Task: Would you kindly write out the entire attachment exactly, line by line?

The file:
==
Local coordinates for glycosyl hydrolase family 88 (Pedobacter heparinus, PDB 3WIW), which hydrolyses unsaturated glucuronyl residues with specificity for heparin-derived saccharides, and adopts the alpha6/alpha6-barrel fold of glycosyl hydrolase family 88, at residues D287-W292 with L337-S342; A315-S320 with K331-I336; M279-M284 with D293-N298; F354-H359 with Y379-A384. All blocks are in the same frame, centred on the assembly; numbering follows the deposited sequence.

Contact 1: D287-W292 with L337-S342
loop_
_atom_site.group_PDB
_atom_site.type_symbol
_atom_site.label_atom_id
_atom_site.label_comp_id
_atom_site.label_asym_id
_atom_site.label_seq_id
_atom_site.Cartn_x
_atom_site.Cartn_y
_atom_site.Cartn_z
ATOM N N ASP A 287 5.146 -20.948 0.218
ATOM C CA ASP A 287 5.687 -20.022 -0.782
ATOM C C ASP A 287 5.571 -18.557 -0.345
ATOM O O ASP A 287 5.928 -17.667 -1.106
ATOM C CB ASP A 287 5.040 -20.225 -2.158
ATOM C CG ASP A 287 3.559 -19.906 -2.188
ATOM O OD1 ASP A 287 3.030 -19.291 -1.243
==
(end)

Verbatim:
Local coordinates for glycosyl hydrolase family 88 (Pedobacter heparinus, PDB 3WIW), which hydrolyses unsaturated glucuronyl residues with specificity for heparin-derived saccharides, and adopts the alpha6/alpha6-barrel fold of glycosyl hydrolase family 88, at residues D287-W292 with L337-S342; A315-S320 with K331-I336; M279-M284 with D293-N298; F354-H359 with Y379-A384. All blocks are in the same frame, centred on the assembly; numbering follows the deposited sequence.

Contact 1: D287-W292 with L337-S342
loop_
_atom_site.group_PDB
_atom_site.type_symbol
_atom_site.label_atom_id
_atom_site.label_comp_id
_atom_site.label_asym_id
_atom_site.label_seq_id
_atom_site.Cartn_x
_atom_site.Cartn_y
_atom_site.Cartn_z
ATOM N N ASP A 287 5.146 -20.948 0.218
ATOM C CA ASP A 287 5.687 -20.022 -0.782
ATOM C C ASP A 287 5.571 -18.557 -0.345
ATOM O O ASP A 287 5.928 -17.667 -1.106
ATOM C CB ASP A 287 5.040 -20.225 -2.158
ATOM C CG ASP A 287 3.559 -19.906 -2.188
ATOM O OD1 ASP A 287 3.030 -19.291 -1.243